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Retro Studios is an American video game developer based in Austin, Texas, USA. It was founded in 1998 by Jeff Spangenberg as a second-party developer to Nintendo. It is currently wholly owned by Nintendo, making it a first-party developer, with over 50 employees.

HistoryEdit

Retro's unique in the sense that we love being in Texas. Texas is just a cool place, and that really reflects in the culture. We are Nintendo employees. We have a very different perspective on developing games. We really strive to think like our friends in Japan. They've been doing it longer than anybody else, and we appreciate the opportunity of the mentorship that we're given from people like Mr. Sakamoto, Mr. Tanabe, Mr. Miyamoto... no other North American developer is going to get that experience working with that calibre of individual, or individuals, on a project-by-project basis. It's just not going to happen in North America.

Michael Kelbaugh[1]

Retro Studios logo (2002)

Retro Studios logo (2002), as seen in Metroid Prime.

Retro Studios struggled in its early years, dealing with several cancelled projects and lay-offs. However, Nintendo came to their aid by offering the company the license to the dormant Metroid franchise, whose last game was Super Metroid, released in 1994.

The first big project that Retro Studios worked on with Nintendo was Metroid Prime, one of the biggest titles for the Nintendo GameCube, receiving both critical and public acclaim. In 2001, then-president Jeff Spangenberg sold his share of stock in the company to Nintendo and left shortly thereafter.

In 2003, Michael Kelbaugh was named president of Retro Studios, and the following year released Metroid Prime 2: Echoes, which proved to be just as much of a critical success as the first game.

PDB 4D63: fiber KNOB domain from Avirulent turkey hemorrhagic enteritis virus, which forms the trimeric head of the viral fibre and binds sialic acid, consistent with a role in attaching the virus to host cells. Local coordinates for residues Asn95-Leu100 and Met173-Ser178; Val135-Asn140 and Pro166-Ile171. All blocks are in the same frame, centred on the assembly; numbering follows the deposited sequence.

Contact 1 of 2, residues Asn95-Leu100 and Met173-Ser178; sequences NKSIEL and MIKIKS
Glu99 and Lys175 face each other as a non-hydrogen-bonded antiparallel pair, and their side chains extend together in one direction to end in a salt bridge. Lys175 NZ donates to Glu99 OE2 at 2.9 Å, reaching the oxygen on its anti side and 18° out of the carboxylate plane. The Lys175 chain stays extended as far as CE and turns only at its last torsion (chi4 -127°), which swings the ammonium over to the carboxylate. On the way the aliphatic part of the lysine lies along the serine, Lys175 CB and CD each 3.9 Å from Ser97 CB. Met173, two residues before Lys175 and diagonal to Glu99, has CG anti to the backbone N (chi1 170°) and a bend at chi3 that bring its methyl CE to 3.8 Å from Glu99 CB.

We're pretty laid back as far as studio life is concerned. We've got a gym, and we've got a nice cafeteria. We've got a lot of assets that we can use for making our day to day life better.

Mike Wikan[1]

In 2007, Retro Studios completed Metroid Prime 3: Corruption for the Nintendo Wii. Their latest Metroid title is the Metroid Prime Trilogy, a compilation of Retro's three Prime titles on one disk. Following Trilogy, Retro Studios decided to take a break from Metroid for a while, and did not work on Metroid: Other M, although they did also state that they would consider revisiting the Metroid franchise at a later date. In 2010, however, they had released their first game to not be Metroid, Donkey Kong Country Returns. They also recently codeveloped Mario Kart 7 for the Nintendo 3DS. Their most recent release is Donkey Kong Country: Tropical Freeze for the Wii U and Nintendo Switch.

In 2008, after the release of Corruption, Mark Pacini, Todd Keller, and Jack Mathews broke away from Retro Studios and formed their own company known as Armature Studio.

According to Shigeru Miyamoto, Retro will be "very high priority" when choosing who will develop the next Metroid game.[2]

Retro Studios was said to be working on a new game for the Wii U in 2014, shortly after the release of Tropical Freeze. However, the status of this project is unknown as nothing has been said about it since. Bill Trinen confirmed that Retro is not developing Metroid Prime 4, which is instead being handled by an unknown new development team led by Kensuke Tanabe.[3]

Games developed by Retro StudiosEdit

Projects cancelled for Metroid PrimeEdit

  • Metaforce (Action Adventure)
  • Car Combat (Thunder Rally)
  • NFL Retro Football
  • Raven Blade

Nintendo GameCubeEdit

WiiEdit

Nintendo 3DSEdit

  • Mario Kart 7 (2011)

Wii UEdit

  • Donkey Kong Country: Tropical Freeze (2014, ported to Nintendo Switch in 2018)

ReferencesEdit

  1. ^ a b https://www.youtube.com/watch?v=0a962z4jmDs
  2. ^ 2013-09-20, Retro Will Be Strongly Considered for the Next Metroid Game. IGN, accessed on 2013-09-21
  3. ^ Goldfarb, Andrew (June 13, 2017). E3 2017: Metroid Prime 4 Is Not Developed By Retro, Still Has Longtime Producer. Retrieved on June 30, 2018.

External linksEdit